IN CHOOSING THE SUZUKI DR650S for inclusion in Ten Best list, the Cycle World staff makes clear its preference in dual-purpose bikes, rejecting, at least for the purpose of these awards, thinly disguised streetbikes clad with almost-knob-bies, as well as underpowered dirtbikes that are simply street-legal. What we want is the best of both worlds. Yes, we might be inviting compromise, but that’s what dualpurpose bikes are about in the first place. At least the Suzuki DR650S makes its compromises with a certain rugged elan, and if it isn’t particularly at home on tight, narrow trails, it is an absolute blast on fire roads, while providing a large helping of street usability. Dual-purpose bikes do come in other flavors, but the big Suzuki is the one that makes our mouths water.
WHEN IT COMES TO MOTOCROSS, EVERY RACE IS A WAR, AND FOR THIS year, the best weapon the 250-class racer can have in his arsenal is the Honda CR. First, there's that engine. Honda's engineers have endowed it with smoothness and flexibility, and with nearly as much horsepower as Open-class bikes made just a few years ago. They've given it a solid chassis that offers a good balance between corner-to-corner quickness and straight-line stability; a positive-and light-shifting transmission; and controls that just feel right. So, is that enough to give this bike the title of Best Motocrosser, Any Displacement? We’re convinced it is. Until someone figures out how to make Open bikes this agile or 125s this powerful, the CR250R is still motocross’s top gun.
Because as orderly thinkers we prefer nice, round numbers, we work with 10 categories, and these may or may not be modified from year to year, as the need arises. This year, for instance, there is no Cruiser category, as the interest in these bikes seems rather less intense than it is for other styles of motorcycles.
WHAT YOU CAN'T SEE CAN'T HURT you, right? Well, if you believe that, you shouldn’t apply for a job at a nuclear powerplant. You probably shouldn’t ride dirtbikes, either. There are, you see, lots of invisible forces that have negative effects on the way dirtbikes handle.
BEHOLD, THE F1, A MOTORCYCLE WHICH SIGNALS THE return of Norton to the high-performance arena. Out of business in 1975, the legendary British motorcycle manufacturer is in the midst of a revival that once seemed about as likely as the reemergence of England as a colonial power.
OH, YOU THOUGHT THE NAME NORTON WAS A synonym for motorcycle? Sorry, old boy, it just isn’t so. Though bikes like the Commander and now the F1 are bringing the company back into motorcycling’s spotlight, Norton’s core business these days is the production of rotary engines to power military target drones.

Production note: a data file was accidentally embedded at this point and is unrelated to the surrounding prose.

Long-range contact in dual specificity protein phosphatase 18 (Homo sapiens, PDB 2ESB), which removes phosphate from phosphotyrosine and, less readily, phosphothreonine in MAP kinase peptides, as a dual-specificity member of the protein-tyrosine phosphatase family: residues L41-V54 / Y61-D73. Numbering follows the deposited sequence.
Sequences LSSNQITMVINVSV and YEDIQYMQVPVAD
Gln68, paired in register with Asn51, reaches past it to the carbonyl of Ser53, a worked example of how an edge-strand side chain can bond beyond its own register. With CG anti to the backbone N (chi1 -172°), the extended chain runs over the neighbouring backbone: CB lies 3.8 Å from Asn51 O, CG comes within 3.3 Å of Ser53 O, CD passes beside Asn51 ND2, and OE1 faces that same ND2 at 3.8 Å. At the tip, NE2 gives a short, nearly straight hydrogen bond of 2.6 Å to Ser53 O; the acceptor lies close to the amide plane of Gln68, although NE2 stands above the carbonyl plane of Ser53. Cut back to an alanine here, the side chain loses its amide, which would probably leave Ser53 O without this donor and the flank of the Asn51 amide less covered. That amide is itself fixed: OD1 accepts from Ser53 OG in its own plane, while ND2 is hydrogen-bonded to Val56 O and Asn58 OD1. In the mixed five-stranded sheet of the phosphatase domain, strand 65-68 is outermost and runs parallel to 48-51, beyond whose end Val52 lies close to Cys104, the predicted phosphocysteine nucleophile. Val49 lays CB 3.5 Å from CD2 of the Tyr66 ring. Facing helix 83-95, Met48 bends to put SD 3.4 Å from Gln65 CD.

A crack team of performance commandos infiltrates the 250 MX class
WE'LL ADMIT IT. WE'RE greedy. There's an inescapable principle governing interactions between human beings and motorcycles. The more we get, the more we want. So the better a motorcycle is, the better it has to be. You want examples? Take a look at the motocross world.
SOMEWHERE IN THE OXYMORON HALL OF FAME, BEhind the wing devoted to "Military Intelligence," next to "Low-Pressure Salesmen," "Political Reasoning" and "British Reliability," there's bound to be a section devoted to "New Harleys."
LOYALTY BREEDS SUCCESS. AT LEAST THAT'S true when you consider the increasing good fortune of Harley-Davidson. With approximately 51.4 percent of the 650cc-and-up market in the U.S., Harley hangs a lot of its success on remaining loyal to its customers.
Honda was in the driver's seat in 1990. The entire CR line worked, and everyone knew it. But that didn't stop everyone from complaining, anyway. The suspension was the weak point on all three full-size models. So Honda made an unusual move by switching from Showa rear shocks to new Kayaba units-unusual, because the forks still are made by Showa, although they’ve been redesigned. The only significant engine change is the use of later-model Keihin carburetors. Little else is different on the 250, but the CR125 and 500 both get the larger airbox that was new on the 250 in 1990. Honda probably has the least changed MX lineup to come out of Japan. But that's really not very surprising. Frankly, the CRs didn’t need much.